Sponsorship: Bane of Nigerian Football Clubs

It’s hard for football teams in Nigeria to get sponsors because companies that ought to sponsor them don’t have money or don’t want to dole out money… probably for a myriad of reasons but a few will be projected in this and the next article.

Let’s begin by saying that Nigerian football is attractive. It’s splendid in the eyes of people who know the sport more than me. Why could that guy walking on in front of me suddenly to turn to me and ask if I know the score of the match that’s making the neighbourhood ring out with echoes of distinct male fans, hailing their favourite fans to victory or defeat? As if I carried DSTV Mobile on me! That guy may cringe at the prospect of facing me to ask for directions if he needed one but here he was, not caring who I was, how I looked, or what my answer could be; he just asked me without half a second thought. And I gave the answer.

This is the spirit of football. It gives a tranquillity that only the fans can understand. But when they’re feeling intoxicated about football, most times, the intoxication is induced by some foreign distant teams in far away England or Spain. These are the glamorous football clubs. Only a few Nigerians really get that intoxicated when Kano Pillars team play here in Nigeria.

Why is this?

The Nigerian culture is the sort that things are preferred to be done in secrecy. When reacting to questions from pressmen about a year ago, Godwin Spiff Sagbama, the managing director and CEO of Hally Sports International, said although there’s a marketing problem with football here in Nigeria, other countries like Spain, Argentina, spell full terms out to players from the beginning to the end.

Players know what they will earn if they get to the quarter final, or the final. No one, except the sponsors or maybe the team knows for example, how much the Super Eagles spent travelling from Nigeria to Pointe Noire. It just isn’t our business. Yet, these information ought to be readily made available for the masses. It helps would-be-sponsors to comprehend just how much the team is worth.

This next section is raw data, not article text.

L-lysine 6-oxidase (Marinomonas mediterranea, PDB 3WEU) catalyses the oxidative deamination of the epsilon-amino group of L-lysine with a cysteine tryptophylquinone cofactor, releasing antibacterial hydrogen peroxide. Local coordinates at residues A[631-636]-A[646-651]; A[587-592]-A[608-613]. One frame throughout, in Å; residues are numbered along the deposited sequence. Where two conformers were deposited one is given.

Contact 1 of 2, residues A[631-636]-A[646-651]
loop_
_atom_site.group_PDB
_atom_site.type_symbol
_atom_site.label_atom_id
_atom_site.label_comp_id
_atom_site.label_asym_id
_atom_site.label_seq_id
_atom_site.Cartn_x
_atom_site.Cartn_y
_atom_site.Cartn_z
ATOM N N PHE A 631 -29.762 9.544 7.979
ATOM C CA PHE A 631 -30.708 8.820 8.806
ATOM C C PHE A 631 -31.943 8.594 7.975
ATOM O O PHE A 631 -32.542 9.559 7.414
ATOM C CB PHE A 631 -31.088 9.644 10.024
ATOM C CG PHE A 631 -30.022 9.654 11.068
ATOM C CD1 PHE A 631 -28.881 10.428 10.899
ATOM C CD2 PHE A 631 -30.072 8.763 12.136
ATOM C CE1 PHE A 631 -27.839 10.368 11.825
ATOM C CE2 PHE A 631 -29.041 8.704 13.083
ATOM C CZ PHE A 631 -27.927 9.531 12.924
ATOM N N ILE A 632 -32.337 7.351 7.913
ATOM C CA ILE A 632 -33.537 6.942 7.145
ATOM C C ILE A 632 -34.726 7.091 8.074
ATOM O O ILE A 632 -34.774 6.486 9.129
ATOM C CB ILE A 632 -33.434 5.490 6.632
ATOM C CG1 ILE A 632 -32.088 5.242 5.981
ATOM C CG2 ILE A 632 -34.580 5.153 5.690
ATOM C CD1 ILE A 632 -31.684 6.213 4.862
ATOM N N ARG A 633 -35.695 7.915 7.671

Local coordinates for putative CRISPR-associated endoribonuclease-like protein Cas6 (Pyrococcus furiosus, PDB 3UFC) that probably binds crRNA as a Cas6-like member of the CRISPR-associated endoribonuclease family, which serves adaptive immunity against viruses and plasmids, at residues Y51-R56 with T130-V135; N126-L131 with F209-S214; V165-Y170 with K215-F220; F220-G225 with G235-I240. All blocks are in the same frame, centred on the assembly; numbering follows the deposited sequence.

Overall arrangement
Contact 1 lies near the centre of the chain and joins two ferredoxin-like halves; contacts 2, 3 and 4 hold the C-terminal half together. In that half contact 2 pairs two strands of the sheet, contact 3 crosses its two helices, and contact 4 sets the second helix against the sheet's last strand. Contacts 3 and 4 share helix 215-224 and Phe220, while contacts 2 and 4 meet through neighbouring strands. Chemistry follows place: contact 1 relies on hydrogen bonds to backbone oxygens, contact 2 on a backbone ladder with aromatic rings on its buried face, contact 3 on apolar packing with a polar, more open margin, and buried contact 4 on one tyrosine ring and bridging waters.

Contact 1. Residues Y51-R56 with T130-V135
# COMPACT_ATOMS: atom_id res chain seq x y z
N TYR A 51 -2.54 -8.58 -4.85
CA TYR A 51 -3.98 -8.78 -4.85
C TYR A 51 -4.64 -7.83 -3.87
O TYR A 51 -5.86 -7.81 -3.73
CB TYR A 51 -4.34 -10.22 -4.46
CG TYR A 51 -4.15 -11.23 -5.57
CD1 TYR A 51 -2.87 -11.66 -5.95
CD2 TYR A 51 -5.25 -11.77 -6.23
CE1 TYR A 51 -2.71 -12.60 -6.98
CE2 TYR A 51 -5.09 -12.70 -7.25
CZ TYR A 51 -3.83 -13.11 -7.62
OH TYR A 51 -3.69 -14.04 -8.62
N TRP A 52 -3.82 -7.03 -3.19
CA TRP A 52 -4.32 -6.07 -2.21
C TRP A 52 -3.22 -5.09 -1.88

FIFA, which is the biggest worldwide football organisation, makes its finances known even online so that everybody can see how much is spent each year. NFF doesn’t or won’t consider doing that.

Yet each local team here in Nigeria spend several millions of naira on each match played by two teams. One online news website says that every time a local Nigerian plays with another team, about N44m is spent. Who accounts for the large sum of money? Most of the time, only Glo or in conjunction with another brand, with the help of Federal Government of Nigeria or any interested state government.

But going by the judgement of someone who stands at a distance, it is understandable that local football teams are dull, without flare, without life; and are making little or no effort to improve. Call it the bane of poverty, call it something else, but the Nigerian football clubs must come together and do something drastic to improve their lot.

Talk about jerseys. I haven’t ever seen a jersey from Enyimba or Kano Pillars. Football jerseys that you see on the street or in the market stalls are those of foreign clubs, well manufactured with quality materials—something that the wearer is always proud of.

However, football jersey sales are means by which club and sponsor make money in countries such as Spain, or Germany. It only means that a sponsor will be interested in a football club here in Nigeria if that club can give back something tangible by the way of profits.

In business, once your sponsor is able to discern that your business maintains the required openness, and that your brand is able to give something back, something that can help sustain the sponsor in business, the deal goes on…

So the question is; what can local football teams in Nigeria give back to their sponsors in return? Right now, very few large corporate bodies in Nigeria are interested in sponsoring local football clubs. Next week, my article will deal briefly with the local sponsors and why they may not always want to continue sponsoring local football clubs.

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